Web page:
The Active Virtues
56 Pages Posted: 6 Apr 2019
Date Written: April 3, 2019
The Supreme Court exercises “passive virtues” when it avoids divisive cases. This avoidance, Alexander Bickel claimed, preserves the Court’s legitimacy. This Article inverts the logic. Whereas Bickel argued that divisive cases, meaning cases where law and politics collide, weaken the judiciary, we argue that “congruent” cases, meaning cases where law and politics align, strengthen the judiciary. When judges attract congruent cases—when they seek disputes to enhance their legitimacy—they exercise active virtues. We develop the theory of active virtues and give examples of its use. The examples come from the U.S. Supreme Court and tribunals in Mexico and Pakistan, and they involve topics like pirates, police, and exploding oil stoves. Our examples lead to a typology of case attraction strategies. We also consider the conceptual and normative implications of active virtues. In theory, courts are supposed to wait passively for cases to arise. In practice, courts attract cases. This is not necessarily a violation of the judicial ideal. On the contrary, by promoting courts’ legitimacy, active virtues can make that ideal possible.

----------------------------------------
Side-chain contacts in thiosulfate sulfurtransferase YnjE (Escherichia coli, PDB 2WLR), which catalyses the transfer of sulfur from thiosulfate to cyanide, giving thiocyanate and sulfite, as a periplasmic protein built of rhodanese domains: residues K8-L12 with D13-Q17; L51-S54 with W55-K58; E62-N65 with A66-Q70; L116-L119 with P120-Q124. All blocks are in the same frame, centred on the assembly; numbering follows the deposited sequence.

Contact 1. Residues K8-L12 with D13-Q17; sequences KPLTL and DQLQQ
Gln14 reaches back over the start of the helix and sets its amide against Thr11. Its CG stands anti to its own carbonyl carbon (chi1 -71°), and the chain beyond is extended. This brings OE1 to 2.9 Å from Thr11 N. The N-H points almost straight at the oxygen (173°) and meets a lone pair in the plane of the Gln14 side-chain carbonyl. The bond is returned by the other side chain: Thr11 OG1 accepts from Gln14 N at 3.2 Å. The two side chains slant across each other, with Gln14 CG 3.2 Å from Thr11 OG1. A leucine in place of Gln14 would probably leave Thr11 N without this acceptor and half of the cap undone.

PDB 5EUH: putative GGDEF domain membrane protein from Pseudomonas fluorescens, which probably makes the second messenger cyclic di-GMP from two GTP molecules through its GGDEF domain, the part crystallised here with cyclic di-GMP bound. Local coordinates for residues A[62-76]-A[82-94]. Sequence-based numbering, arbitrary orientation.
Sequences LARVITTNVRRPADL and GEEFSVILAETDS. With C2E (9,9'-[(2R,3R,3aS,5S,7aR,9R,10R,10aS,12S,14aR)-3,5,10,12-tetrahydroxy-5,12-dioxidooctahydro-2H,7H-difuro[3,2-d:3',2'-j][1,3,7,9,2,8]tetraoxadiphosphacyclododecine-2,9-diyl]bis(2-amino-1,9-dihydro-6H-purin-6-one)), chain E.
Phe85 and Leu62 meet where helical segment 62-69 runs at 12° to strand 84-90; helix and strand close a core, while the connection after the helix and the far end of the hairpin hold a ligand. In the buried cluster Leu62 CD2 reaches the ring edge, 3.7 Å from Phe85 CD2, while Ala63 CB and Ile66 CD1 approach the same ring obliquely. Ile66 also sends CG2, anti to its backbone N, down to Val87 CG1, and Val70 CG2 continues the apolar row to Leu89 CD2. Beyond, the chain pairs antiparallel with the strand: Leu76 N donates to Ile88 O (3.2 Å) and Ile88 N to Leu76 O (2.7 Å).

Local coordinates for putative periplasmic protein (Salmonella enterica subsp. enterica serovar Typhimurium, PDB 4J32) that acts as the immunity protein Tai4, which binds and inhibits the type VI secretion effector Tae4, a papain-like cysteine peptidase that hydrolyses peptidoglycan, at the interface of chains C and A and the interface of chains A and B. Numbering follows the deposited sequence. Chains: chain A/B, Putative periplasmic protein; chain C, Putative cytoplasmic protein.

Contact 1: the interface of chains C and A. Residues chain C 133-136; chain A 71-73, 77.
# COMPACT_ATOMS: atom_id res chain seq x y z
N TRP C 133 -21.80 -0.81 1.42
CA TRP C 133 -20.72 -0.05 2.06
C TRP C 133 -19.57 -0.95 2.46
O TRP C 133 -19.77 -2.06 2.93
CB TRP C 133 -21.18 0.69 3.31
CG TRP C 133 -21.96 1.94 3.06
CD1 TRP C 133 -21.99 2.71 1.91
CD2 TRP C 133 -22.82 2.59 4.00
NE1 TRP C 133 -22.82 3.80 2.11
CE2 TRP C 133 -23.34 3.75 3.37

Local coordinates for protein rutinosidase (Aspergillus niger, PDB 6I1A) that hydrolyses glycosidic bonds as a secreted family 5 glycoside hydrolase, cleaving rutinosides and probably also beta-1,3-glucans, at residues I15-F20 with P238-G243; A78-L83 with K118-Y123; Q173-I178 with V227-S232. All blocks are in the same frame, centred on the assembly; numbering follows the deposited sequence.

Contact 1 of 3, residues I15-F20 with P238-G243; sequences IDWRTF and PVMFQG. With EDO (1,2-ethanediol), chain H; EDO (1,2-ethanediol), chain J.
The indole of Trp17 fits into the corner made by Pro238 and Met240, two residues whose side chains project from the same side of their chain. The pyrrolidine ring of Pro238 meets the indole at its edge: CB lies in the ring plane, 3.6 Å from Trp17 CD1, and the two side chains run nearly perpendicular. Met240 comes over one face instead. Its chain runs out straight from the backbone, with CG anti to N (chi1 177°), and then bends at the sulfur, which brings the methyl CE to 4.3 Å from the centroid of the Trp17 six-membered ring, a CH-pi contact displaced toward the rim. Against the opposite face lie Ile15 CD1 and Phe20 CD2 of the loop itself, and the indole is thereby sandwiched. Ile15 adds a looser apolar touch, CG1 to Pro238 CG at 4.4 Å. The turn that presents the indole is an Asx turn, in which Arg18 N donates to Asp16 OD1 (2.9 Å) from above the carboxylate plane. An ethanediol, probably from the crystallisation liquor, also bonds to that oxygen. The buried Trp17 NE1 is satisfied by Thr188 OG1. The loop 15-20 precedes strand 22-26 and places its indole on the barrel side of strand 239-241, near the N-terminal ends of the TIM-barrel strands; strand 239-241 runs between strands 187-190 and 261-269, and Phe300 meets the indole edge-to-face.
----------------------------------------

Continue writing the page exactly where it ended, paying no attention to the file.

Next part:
Keywords: passive virtues, case selection, docket control, judicial legitimacy, judicial independence, judicial power, constitutional design
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